How to Successfully Write Omniscient POV

omniscient POVBy Marcy Kennedy (@MarcyKennedy)

In January, Jami Gold had a great post on whether or not omniscient POV would ever be popular again. I’ve been thinking about that post ever since because some people responded to Jami by saying they liked omniscient POV. I received the same response when I talked about why I think omniscient POV is dying. Some people still enjoy it.

Some of you may even want to write in it.

In case you’re not sure what I’m talking about, omniscient POV is when the story is told by an all-knowing narrator. That all-knowing narrator is the author, and the story is told in his or her voice rather than in any particular character’s voice. (For more on point of view, click here.)

If you’re thinking about writing in omniscient POV, there are three criteria you need to meet to make it work.

(1)   A story that can’t be told any other way.

I like to use Rachel Aaron’s Legend of Eli Monpress books as the perfect example of this. Even though I’m not a fan of omniscient POV, I wouldn’t have wanted her to write her books in third person because of what she would have lost.

She created a world where everything—even dead, inanimate items—have a “spirit” in them. In The Legend of Eli Monpress, we’re allowed to peek into the mind of a door, a regular rat, and many other creatures and objects you wouldn’t normally be able to have as point of view characters. These creatures and objects aren’t prominent characters, and so in a third person limited POV, we’d never be able to hear from them, but hearing from them is part of what makes her books so fascinating.

To give us the full experience of her world and stories, she had to write in omniscient POV. Her stories couldn’t have been fully told in any other way.

(2)   A unique voice.

Voice is a little hard to define, but basically what we’re talking about when we talk about a writer’s voice is the distinctive way they string words together.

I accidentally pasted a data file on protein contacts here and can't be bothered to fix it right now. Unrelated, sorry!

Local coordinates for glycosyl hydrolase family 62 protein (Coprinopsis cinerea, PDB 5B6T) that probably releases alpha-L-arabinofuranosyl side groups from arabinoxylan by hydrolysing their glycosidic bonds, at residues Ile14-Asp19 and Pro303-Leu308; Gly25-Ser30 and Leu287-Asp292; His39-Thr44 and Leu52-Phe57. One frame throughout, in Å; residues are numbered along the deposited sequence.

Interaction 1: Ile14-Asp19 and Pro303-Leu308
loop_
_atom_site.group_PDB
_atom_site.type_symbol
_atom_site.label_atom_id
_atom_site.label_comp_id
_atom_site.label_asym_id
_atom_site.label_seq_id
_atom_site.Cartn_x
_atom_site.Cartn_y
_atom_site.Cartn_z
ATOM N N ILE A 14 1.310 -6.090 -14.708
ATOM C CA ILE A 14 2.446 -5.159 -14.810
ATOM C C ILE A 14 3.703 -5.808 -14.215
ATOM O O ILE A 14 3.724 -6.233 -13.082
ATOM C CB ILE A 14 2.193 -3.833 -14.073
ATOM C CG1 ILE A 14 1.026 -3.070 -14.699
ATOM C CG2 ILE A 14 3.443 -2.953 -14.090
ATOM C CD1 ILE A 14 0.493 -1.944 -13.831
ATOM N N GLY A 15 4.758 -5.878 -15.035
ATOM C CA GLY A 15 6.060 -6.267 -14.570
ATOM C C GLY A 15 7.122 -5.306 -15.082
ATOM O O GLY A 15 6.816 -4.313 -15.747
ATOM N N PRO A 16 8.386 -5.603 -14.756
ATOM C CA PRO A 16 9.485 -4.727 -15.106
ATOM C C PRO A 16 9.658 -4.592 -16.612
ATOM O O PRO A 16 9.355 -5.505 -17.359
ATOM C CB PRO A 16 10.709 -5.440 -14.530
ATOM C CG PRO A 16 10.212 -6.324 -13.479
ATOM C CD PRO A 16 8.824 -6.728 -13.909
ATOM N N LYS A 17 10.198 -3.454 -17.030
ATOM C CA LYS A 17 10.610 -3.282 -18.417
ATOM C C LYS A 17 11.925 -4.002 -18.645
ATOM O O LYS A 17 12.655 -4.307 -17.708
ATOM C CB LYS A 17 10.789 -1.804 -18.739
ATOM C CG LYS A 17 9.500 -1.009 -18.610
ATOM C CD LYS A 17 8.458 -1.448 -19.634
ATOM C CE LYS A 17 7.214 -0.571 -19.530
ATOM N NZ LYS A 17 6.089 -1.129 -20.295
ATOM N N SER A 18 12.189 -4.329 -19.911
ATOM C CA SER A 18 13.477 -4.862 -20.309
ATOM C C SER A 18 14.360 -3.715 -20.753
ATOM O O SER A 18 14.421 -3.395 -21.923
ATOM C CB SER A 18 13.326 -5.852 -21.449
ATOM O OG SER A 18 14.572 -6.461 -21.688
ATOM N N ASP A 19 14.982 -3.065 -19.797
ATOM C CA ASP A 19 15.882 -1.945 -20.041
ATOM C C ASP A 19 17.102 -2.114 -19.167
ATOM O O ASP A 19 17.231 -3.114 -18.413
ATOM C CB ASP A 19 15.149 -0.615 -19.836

What types of imagery do they gravitate toward?

Is their writing serious? Quirky? Snarky? Funny?

What type of rhythm or cadence do they naturally use?

Every choice we make from the profanity level in our work to the amount and level of description contributes to our voice. If you pull three different authors off your bookshelf and read the first page of their book, you should be able to recognize their individual voices. If I then showed you another passage from one of those writers and made you guess who it was from, if they have a strong voice, you should be able to identify the author.

In other POVs, your readers need to connect with and care about your point of view character(s). The story is told in their voice (or voices). Your voice is there, but it’s less prominent. In omniscient POV, the reader needs to invest in you, the author, and your way of saying things. Your voice is the only voice. They continue reading because they want to hear how you in particular tell the story.

This is one of the main reasons why newer writers shouldn’t usually start out their writing career by attempting omniscient POV. Voice takes time to develop.

And some writers never develop a strong, distinctive voice. That doesn’t mean they can’t write good books. It does mean they shouldn’t write in omniscient POV.

Because this is such an important element of omniscient POV, my next post in this series is going to be on developing your voice.

(3)   Know the difference between omniscient POV, head-hopping, and telling.

Stay tuned! I’ll be covering this in detail after we talk about developing your voice. Being able to distinguish between these three is the crux of writing in omniscient POV.

In the meantime, if you’d like to learn more about Mastering Showing and Telling in Your Fiction, I’m teaching a 90-minute webinar on October 26th. It’s regularly $45, but if you use the discount code MarcyShowTell, you’ll receive 15% off.

My good friend Lisa Hall-Wilson is teaching a class on how to write in deep POV on the same day, so we’ve also gotten together to offer what we’re calling a 2Fer. If you’d like to take both classes, you can get them in a package deal, saving you 20% off what the classes would cost if you signed up for both separately. Click here for more details.

And remember that you can also pick up my mini-book Strong Female Characters: A Busy Writer’s Guide for only 99 cents!

Have you thought about writing in omniscient POV? What’s your biggest concern that’s holding you back?

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Image Credit: Loredana Bejerita via